Archive - February 2014

1
Review of Wanderlust Satisfied by Kay Gillies Dixon (Colombia 1962-64)
2
Review: I Loved You More by Tom Spanbauer (Kenya 1969-71)
3
Talking with Kevin Finch (Honduras 2004-06) Author of Paradise in Front of Me
4
The Grownup Train by Chris Honore’ (Colombia 1967-69)
5
The Peace Corps–#4 of 29 (Small Agencies) Best Place to Work in Government
6
Review: Bridges by W. S. Williamson (Cameroon 1994-96 & Ecuador 1996-98)
7
NYTIMES Letter by Bob Vila (Panama 1969-70)
8
Review of Mark Brazaitis (Guatemala 1991-93) Julia & Rodrigo
9
Why a Peace Corps Library/Archives, fully funded, with an adequate research staff is necessary
10
The Peace Corps Partners with Six New Colleges and Universities to Prepare Students for International Service

Review of Wanderlust Satisfied by Kay Gillies Dixon (Colombia 1962-64)

Wanderlust Satisfied by Kay Gillies Dixon (Colombia 1962–64) Peace Corps Writers 159 Pages $12.00 (paperback), $3.99 (Kindle) 2013 Reviewed by Helene Ballmann Dudley (Colombia 1968–70, Albania/Slovakia 1997–99) One aspect of a good memoir is its ability to identify commonality in the human experience.  I thought Kay Gillies Dixon had borrowed my mother and my life for the first section of her book.  Kay, like myself, wanted something more than the rather limited path laid out for her to follow. Her roots were deep in western Pennsylvania, but her eyes were scanning the horizon for adventures unknown and definitely not understood in her small town. While Kay paints a vivid picture of growing up in Pennsylvania, including more than I ever wanted to know about Thanksgiving turkeys, she left me wanting more about her Peace Corps experience.  Perhaps it was because, as she writes “Our efforts in urban community development work . . .

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Review: I Loved You More by Tom Spanbauer (Kenya 1969-71)

I Loved You More by Tom Spanbauer (Kenya 1969–71) Hawthorne Books & Literary Arts $18.95 466 Pages April 1, 2014 Reviewed by Marnie Mueller (Ecuador 1963-65) I began reading Tom Spanbauer’s new novel, I Loved You More, with high expectations. When I Googled him I had found that he was an acclaimed author with four previous novels. When I read the French flap of the beautifully produced book, I was even more intrigued.  It was a story of a triangle, two men and one woman, two of whom are straight and one a gay man who at times loved women. It was also partially set New York City in the 1980’s during the first confused whisperings of the AIDS plague, a time I remember all too well, when fear and later terror permeated all our lives. We didn’t know what was happening, why friends, lovers, neighbors, and family were getting . . .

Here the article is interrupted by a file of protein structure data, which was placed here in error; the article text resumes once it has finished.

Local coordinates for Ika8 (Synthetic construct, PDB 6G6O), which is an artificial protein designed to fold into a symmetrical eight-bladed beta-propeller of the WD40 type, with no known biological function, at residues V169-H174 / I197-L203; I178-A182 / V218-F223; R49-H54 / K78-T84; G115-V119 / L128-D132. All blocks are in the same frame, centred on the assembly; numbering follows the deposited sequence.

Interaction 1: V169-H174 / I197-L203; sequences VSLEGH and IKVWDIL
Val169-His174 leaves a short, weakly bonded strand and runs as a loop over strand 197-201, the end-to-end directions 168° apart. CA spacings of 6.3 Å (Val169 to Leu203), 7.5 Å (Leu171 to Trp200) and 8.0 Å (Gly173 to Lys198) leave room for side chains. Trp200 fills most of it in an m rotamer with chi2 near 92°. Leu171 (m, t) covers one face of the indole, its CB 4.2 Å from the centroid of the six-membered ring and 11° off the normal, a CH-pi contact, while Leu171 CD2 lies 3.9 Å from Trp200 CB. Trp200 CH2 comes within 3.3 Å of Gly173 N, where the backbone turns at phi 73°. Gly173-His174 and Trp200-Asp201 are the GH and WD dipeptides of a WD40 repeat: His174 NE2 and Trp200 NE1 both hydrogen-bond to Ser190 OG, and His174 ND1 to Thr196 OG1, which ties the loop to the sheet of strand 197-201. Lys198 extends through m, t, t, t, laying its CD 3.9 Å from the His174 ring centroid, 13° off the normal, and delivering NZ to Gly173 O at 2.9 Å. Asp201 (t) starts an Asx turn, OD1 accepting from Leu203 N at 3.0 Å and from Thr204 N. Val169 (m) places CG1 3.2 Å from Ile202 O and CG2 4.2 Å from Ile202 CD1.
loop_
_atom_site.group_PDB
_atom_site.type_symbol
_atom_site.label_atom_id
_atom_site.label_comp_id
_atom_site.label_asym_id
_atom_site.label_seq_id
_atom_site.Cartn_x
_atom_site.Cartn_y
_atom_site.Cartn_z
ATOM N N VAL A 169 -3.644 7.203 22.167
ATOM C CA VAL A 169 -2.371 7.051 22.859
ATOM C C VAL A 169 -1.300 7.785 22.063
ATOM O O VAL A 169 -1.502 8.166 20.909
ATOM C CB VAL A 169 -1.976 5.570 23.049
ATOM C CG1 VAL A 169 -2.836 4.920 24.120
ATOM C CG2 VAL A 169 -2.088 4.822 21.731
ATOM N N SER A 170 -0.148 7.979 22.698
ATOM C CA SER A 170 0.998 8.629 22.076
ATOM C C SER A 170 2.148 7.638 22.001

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Talking with Kevin Finch (Honduras 2004-06) Author of Paradise in Front of Me

[Paradise in Front of Me is a collection of inspirational, heartbreaking, and comical short stories about a Peace Corps couple’s experiences in a small  site in Central America called El Paraíso. The village is nestled in the mountains of southeast Honduras. Although its name means “paradise,” the town is a place of extreme poverty. In 2004, Kevin and Cristina Finch, were assigned to El Paraíso, and as PCVs focused on AIDS education and community development. Life in El Paraíso was at first a tough go, and Kevin and Cristina were about to ET when strange changes begin to transpire. Through a variety of characters, humorous events, and life-changing experiences, Kevin’s memoir describes how their lives were transformed. As Kevin writes, “Perhaps paradise does exist where one least expects.” Here is my interview with Kevin about his new book published by Peace Corps Writers.] Kevin, where are you from in the . . .

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The Grownup Train by Chris Honore’ (Colombia 1967-69)

Chris Honore’ was born in occupied Denmark, during WWII. After the war, he immigrated to America. He went to public schools and then attended San Jose State University and the University of California, at Berkeley, where he earned a teaching credential, an M.A. and a Ph.D. After teaching high school English for two years, he joined the Peace Corps. He’s a freelance journalist based in Ashland, Oregon. His wife owns a bookstore on Main Street. His son is a cinematographer, living in Southern California. • THE GROWNUP TRAIN by Chris Honore’ They stood on the train platform, eyes narrowed, bodies angled to the right, looking down the track, waiting. A train had just passed through. Another would be along shortly. They were hardcore, their posture and dress conveying a self-conscious, determined insouciance: shoulders hunched, knees slightly bent, baggy denim shorts riding precariously low on their hips, their hair a shag . . .

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The Peace Corps–#4 of 29 (Small Agencies) Best Place to Work in Government

Peace Corps Mission To help the people of interested countries in meeting their need for trained men and women, promote a better understanding of Americans on the part of the peoples served and promote a better understanding of other peoples on the part of Americans. Best Places to Work Ranking 2013 The Peace Corps: # 4 of 29 small agencies Top Five 1) Surface Transportation Board 2) National Endowment for the Humanities 3) Federal Mediation and Conciliation Service 4) The Peace Corps 5) Federal Retirement thrift Investment Board. Note: The Peace Corps ‘dropped’ in ‘Like Me’ from 81.5% in 2012 to 78.2% in 2013. C’mon everyone at HQ, start saying ‘hello’ on those elevators! Invite an RPCV to lunch! Smile at a HCN! More (much more) information about the Agency at: http://bestplacestowork.org/BPTW/rankings/overall/small